Yesterday evening, or at least my evening, we had a fun meet-up with a dozen or so Micro.blog people to talk about reading. I say my evening, because we were literally spread around the globe, with people joining from North America where it was early afternoon, Europe in the evening, and New Zealand where it was already the morning of the next calendar day. We’ve named ourselves ‘the Readers Republic’.
Some of the conversation was about making notes (or not) about the things you read. For next month’s session I think I volunteered to show my current, messy if not downright dysfunctional, workflow for processing stuff I’ve read and make notes about. That gives me a few weeks to clear that up to myself, so I’ll take it as an opportunity.
For now, I’ve added a good range of new people to the list of people I follow on Micro.blog.
Micro.blog is a micro blogging service. I have an account there, to which I connected my RSS feed, meaning anything I blog ends up there. It’s been a good source of conversation in the past 2 years or so. Those conversations now morphed into a video call with some of those involved.
Last week Jean McDonald, Micro.blog’s community steward had a conversation with me about my blogging, our birthday unconferences, and more. My blog’s content is shared to my Micro.blog profile, where it finds a wider group of people, sometimes resulting in good conversations (which next to thinking out loud is a main purpose of this blog)
I also embedded the player below so you can listen to it without visiting micro.blog, but if you’re not familiar with micro.blog, I do suggest to explore it a bit. It’s a service that is fully IndieWeb enabled, with Webmentions etc, making it extremely easy for someone to have their own space outside of the silos.
Pleased to see that my step last week to fix my RSS feed so it shows my words first, not what I’m reacting to, actually has the hoped for effect.
For a few months I used an additional category ‘microblog’ to share small status updates on this blog, next to having ‘front page’ blog posts and ‘Day to day’ timeline like postings. Those microblog postings were als shared to micro.blog/ton The separation felt a little contrived, as I mention in a comment discussing it.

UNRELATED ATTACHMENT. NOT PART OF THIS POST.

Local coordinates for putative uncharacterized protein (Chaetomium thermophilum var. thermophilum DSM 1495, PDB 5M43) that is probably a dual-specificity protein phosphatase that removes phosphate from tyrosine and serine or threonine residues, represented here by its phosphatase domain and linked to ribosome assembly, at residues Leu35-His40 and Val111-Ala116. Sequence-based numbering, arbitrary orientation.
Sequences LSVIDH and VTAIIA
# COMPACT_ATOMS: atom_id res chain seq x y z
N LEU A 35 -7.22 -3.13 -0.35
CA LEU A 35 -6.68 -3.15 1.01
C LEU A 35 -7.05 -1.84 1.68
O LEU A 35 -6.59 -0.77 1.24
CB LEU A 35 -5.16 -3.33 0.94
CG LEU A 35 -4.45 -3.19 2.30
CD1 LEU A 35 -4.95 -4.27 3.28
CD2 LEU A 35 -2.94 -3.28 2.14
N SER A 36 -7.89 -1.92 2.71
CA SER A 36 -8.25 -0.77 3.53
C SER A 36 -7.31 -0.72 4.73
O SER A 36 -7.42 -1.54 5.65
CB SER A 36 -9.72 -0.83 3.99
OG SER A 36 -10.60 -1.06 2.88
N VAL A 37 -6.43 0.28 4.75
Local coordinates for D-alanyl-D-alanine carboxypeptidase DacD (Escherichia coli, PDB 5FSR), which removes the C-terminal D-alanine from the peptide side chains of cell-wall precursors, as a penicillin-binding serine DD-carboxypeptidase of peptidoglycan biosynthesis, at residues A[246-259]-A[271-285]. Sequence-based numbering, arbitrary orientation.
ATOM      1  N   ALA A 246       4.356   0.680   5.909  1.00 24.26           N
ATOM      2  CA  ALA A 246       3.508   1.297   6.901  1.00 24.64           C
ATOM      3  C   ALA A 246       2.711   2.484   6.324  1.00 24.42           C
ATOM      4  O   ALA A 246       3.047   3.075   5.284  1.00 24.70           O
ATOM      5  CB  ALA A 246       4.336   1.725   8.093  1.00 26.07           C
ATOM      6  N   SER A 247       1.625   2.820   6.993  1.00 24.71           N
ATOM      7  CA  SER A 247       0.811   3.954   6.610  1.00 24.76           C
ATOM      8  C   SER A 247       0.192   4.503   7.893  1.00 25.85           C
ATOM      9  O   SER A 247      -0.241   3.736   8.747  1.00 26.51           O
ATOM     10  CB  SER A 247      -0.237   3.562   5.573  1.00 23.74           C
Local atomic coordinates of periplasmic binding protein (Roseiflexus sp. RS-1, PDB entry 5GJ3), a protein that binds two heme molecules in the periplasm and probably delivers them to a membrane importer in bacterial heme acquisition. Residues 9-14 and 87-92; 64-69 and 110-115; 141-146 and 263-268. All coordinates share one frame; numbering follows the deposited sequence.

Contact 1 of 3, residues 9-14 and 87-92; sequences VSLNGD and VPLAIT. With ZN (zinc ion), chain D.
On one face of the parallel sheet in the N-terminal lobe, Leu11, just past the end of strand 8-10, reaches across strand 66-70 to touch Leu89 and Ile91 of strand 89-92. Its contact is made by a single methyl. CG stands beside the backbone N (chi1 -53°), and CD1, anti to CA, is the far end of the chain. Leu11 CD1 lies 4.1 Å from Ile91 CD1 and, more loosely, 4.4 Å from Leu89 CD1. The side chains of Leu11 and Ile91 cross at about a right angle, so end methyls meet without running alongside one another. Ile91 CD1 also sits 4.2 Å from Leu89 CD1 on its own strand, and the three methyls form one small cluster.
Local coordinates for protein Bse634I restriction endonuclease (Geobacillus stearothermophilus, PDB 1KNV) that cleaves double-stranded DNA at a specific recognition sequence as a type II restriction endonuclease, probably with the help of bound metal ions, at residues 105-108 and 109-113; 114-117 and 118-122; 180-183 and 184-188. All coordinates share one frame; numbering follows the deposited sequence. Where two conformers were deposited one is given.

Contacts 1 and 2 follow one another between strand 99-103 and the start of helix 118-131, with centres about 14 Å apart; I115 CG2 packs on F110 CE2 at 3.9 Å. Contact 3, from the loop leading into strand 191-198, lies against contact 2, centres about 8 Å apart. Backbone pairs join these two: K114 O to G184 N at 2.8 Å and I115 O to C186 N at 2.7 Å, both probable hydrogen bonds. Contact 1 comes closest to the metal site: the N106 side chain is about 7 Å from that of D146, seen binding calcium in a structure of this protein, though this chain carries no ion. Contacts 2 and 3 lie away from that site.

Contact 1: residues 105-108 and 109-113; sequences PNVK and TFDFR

So I decided to undo the separation between Day to Day and Micro. Already a few weeks ago I changed my micro.blog/ton to use the full RSS-feed of this blog, not just the feed for the micro category. Today I also went in to the database behind this WordPress blog, and moved all the 100+ postings in the microblog category to the day-to-day category. I first searched for the correct numbers of both the day-to-day and micro categories in the table wp_terms column term_id. Then I changed all the posts having the micro category to the day-to-day one.
The single mysql statement I used for this is UPDATE `wp_term_relationships` SET `term_taxonomy_id`= numberfordaytoday WHERE `term_taxonomy_id`= numberformicro;
I bumped into a few postings that already had both categories. Through the phpmyadmin back-end I simply deleted the microblog category for those postings.
With this done, I then removed the reference to Micro in the main menu, and deleted the category in the WordPress dashboard. So now there’s just 2 types of postings on this blog, the ones presented on the front page which are more professional interest related, and the ones in the Day to Day timeline which are about more personal things, or small observations etc. Within the Day to Day postings I can choose to use a standard or status-update style posting type, which adequately reflects how I originally intended to use the microblog category. The RSS-feed contains all postings as before, it is just a distinction to influence the way content is presented to website visitors.